Wage and hour suits continue to mount, and not just in Virginia federal courts.
Data from the Federal Judicial Center indicates suits for overtime pay and other wage violations were up nearly 5 percent nationwide, during the most recent 12-month period ending last March.
This is the seventh straight year of increases in federal court wage and hour suits, according to a report by Seyfarth Shaw LLP. During the past decade, federal court wage and hour suits have mushroomed by 237 percent, and risen by 438 percent since 2000.
Seyfarth Shaw lawyer Richard Alfred speculated that the numbers would be substantially greater if wage and hour lawsuits filed in state courts under state pay practices were added.
But maybe not in Virginia, as the General Assembly defunded administration of the Virginia Payment of Wage Act in 2012, according to the most recent annual report of the Virginia Department of Labor and Industry.
What has spurred the huge increase in filings? Basically, success begets success. As publicity increases about different employee groups winning pay claims, from police officers to retail workers to interns of various stripes, more workers realize they may have a claim. And finding a plaintiff’s lawyer is as easy as an Internet search. Then the defendant calls its lawyer. Everybody wins.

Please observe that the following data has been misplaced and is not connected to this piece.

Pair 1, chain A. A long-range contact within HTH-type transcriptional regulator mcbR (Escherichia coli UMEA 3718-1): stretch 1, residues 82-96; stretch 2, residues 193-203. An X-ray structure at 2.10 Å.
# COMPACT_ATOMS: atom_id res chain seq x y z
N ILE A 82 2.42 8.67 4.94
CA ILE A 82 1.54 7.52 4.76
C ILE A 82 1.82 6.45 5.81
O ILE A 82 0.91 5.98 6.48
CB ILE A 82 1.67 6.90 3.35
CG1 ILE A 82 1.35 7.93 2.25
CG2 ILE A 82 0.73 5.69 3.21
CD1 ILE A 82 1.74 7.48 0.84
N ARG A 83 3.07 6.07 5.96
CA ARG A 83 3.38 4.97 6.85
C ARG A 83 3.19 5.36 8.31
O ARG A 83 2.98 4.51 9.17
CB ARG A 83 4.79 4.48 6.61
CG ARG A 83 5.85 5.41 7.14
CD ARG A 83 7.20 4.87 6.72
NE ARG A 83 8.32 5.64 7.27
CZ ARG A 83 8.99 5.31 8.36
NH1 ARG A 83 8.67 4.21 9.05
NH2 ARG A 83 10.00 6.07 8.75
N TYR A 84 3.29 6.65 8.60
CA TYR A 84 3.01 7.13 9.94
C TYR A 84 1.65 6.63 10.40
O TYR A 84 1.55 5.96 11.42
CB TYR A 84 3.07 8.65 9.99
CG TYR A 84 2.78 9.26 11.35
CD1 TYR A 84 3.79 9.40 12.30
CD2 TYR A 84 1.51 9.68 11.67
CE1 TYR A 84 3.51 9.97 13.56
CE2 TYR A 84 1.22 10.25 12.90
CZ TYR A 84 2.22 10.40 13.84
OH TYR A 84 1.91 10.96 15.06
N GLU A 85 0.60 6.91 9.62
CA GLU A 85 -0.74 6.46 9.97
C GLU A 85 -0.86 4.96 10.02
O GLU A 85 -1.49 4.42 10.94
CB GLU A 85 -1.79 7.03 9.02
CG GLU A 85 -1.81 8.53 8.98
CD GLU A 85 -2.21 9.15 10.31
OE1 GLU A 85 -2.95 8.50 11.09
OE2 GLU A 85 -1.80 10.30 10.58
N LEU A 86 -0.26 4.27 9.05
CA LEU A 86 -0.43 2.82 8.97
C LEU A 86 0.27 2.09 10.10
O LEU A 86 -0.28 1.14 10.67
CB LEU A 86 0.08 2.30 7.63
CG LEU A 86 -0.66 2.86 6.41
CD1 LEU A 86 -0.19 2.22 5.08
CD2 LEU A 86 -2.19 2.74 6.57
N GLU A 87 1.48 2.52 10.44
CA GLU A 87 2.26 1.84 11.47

Taking a broader view, Alfred also pointed out that the federal Fair Labor Standards Act “is an old statute created for a very different type of economy,” where workers punched in and out of time clocks in manufacturing jobs.
And he describes additional factors to fuel the filing of new claims: tightening standards for class certification means more single and multi-plaintiff suits; talk of raising the minimum wage has refocused attention on overtime pay; and the president has directed DOL to revise its regulations on white-collar exemptions, which could spur a new round of complaints.